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Books Books 1 - 10 of 165 on As, in a theatre, the eyes of men, After a well-graced actor leaves the stage, Are....  
" As, in a theatre, the eyes of men, After a well-graced actor leaves the stage, Are idly bent on him that enters next, Thinking his prattle to be tedious ; Even so, or with much more contempt, men's eyes Did scowl on Richard; no man cried, God save him... "
The Shakspere Allusion-book: A Collection of Allusions to Shakspere from ... - Page 430
edited by - 1909 - 558 pages
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The Works of Mr. William Shakespear;: In Six Volumes. Adorn'd with ..., Volume 3

William Shakespeare, Nicholas Rowe - Bookbinding - 1709
...whilft ? Tork^ As in a Theatre, the Eyes of Men, After a well-grac'd Aftor leaves the Stage, Are idlely bent on him that enters next, Thinking his prattle to be tedious : Even fo, or with much more contempt, Mens Eyes, Did fcowle on Richard; no Man cry'd,God fave him:...
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The Art of English Poetry Containing: Rules for making verses. A collection ...

Edward Bysshe - English language - 1710 - 554 pages
...once, God fave thee, BulUngtrack. But, as in a Thearre, the Eyes of Men, After a well-grac'd Aftor leaves the Stage, Are idly bent on him that enters next, Thinking his Prattle to be tedious ; Ev'n fq, or with much more Contempt, Mens Eyw Did fcowle on Richard: No Man cry'd, God fave him ,...
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The Complete Art of Poetry, Volume 1

Charles Gildon - Poetics - 1718
...Richard., where rides he the whilft ? Tork. As in a Theatre, the Eyes of Men, After a well•grac'd AQor leaves the Stage, Are idly bent on him that enters next, Thinking his Prattle to be tedious : Even fo, or with much more Contempt, Mens Eyes Did fcowle on Richard ; no Man cry'd, God fave him...
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The Complete Art of Poetry ...

Charles Gildon - English poetry - 1718
...thee, Bullingiroot. But a; in a Theatre, the Eyes of Men, After a well-grac'd Aftor leaves the Stag* , Are idly bent on him that enters next, Thinking his Prattle to be tedious ; Ev'n fo, or with much more Contempt, Mens Eyes Did fcowle on Richard : No Man cry'd, God fare him...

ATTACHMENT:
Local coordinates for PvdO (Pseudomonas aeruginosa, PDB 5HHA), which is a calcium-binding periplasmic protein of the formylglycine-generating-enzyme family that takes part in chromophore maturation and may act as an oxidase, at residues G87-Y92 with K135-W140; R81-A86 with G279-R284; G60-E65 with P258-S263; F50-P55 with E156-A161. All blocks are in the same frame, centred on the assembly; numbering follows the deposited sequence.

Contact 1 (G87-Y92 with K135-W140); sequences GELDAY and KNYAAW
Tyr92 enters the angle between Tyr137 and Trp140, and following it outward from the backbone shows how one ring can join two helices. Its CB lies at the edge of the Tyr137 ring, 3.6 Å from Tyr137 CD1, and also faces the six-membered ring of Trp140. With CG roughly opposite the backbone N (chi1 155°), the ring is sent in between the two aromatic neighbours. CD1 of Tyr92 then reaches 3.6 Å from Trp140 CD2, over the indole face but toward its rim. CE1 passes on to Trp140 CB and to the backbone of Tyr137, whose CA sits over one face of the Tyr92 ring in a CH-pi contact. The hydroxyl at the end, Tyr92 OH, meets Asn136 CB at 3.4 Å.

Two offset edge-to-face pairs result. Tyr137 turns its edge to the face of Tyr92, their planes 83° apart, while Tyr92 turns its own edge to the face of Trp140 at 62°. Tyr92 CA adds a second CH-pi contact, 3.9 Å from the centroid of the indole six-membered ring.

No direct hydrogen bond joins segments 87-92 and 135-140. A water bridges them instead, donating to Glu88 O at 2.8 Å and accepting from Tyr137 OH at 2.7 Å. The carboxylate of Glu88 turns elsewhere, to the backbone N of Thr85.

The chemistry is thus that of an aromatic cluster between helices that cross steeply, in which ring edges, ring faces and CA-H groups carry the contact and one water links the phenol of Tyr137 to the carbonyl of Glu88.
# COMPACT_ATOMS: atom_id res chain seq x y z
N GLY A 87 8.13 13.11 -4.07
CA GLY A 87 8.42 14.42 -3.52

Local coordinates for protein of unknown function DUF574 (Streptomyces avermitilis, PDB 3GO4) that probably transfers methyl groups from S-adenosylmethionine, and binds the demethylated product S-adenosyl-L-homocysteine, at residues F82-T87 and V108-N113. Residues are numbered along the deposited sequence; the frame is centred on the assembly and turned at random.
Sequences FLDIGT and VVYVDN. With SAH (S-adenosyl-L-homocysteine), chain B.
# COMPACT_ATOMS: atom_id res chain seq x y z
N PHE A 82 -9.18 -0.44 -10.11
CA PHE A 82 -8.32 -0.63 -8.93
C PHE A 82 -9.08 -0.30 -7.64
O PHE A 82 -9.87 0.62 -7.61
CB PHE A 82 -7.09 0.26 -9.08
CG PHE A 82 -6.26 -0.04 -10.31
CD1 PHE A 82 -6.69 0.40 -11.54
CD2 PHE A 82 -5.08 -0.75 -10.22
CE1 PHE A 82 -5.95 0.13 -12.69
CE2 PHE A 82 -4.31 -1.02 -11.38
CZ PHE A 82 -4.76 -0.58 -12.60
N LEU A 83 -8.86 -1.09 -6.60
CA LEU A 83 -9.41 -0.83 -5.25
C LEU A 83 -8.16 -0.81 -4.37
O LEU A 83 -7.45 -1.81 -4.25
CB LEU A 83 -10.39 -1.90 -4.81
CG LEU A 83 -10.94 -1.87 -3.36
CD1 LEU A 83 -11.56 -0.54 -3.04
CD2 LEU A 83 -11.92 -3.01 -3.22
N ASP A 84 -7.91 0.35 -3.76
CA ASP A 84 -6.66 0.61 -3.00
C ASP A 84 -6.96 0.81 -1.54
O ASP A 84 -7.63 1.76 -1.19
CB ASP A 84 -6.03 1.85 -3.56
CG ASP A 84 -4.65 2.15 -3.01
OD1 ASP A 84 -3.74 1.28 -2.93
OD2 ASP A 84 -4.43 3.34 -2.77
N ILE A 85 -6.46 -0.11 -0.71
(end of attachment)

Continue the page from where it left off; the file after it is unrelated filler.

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The Gentleman's Magazine, Part 1

English periodicals - 1870
...individual speech ; and when he " is heard no more," they, also, are silenced. Although it may be that " In a theatre, the eyes of men After a well-graced actor leaves the stage, Are idly bent on him that follows next, Thinking his prattle to be tedious," — still, it is certain, no more plaudits will...
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The Works of Shakespeare: In Eight Volumes. Collated with the ..., Volume 4

William Shakespeare - Drama - 1740
...Richard, where rides he the while ? York. As in a Theatre, the eyes of men, After a well-grac'd Adtor leaves the Stage, Are idly bent on him that enters next, Thinking his prattle to be tedious : Even fo, or with much more contempt, men's eyes Did fcowlon Richard; no man cry'd, God {ave him !...
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The Works of Shakespear in Eight Volumes: The Genuine Text (collated with ...

William Shakespeare - Drama - 1747
...jworKfcfcr^ vhererideshe the wrhOe ? Tork. ' As in a Theatre, the eyes of men, After a weil-grac'd Actor leaves the Stage Are idly bent on him that enters next. ° * ' Thinking his prattle to be tedious : '« STrf°',°r wAth,much more contempt, men's eyes Didfcowon^V^W; nomancry'd, Godfavehim! No joyful...
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The works of Shakespear, with a glossary, pr. from the Oxford ed. in quarto ...

William Shakespeare - 1747
...he the while I forb. As in a theatre, the eyes of men, After a well-grac'd acter leaves the ftage. Are idly bent on him that enters next, Thinking his prattle to be tedious : Even fo, oiwith much more contempt, men's eves D,d feow on Rickard , no man cry'd^Go^e h£» No ;oyful...
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The Works of Shakespear: In Eight Volumes, Volume 4

William Shakespeare, Alexander Pope - 1747
...the while ? York. l As in a Theatre, the eyes of men, 4 After a well-grac'd Aftor leaves the Stage, 4 Are idly bent on him that enters next, ' Thinking his prattle to be tedious : ' Even fo, or with much more contempt, men's eyes 4 Did fcowl on Richard ; no man cry'd, God fave...
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The works of Shakespear [ed. by sir T.Hanmer].

William Shakespeare - 1750
...he the while ? Yark. As in a theatre, the eyes of men, After a well-grac'd actor leaves the ftage, Are idly bent on him that enters next, Thinking his prattle to be tedious : '. . Even fo, or with much more contempt, men's eyes ' Did fcowl on Richard; no man cry'd, God fave...
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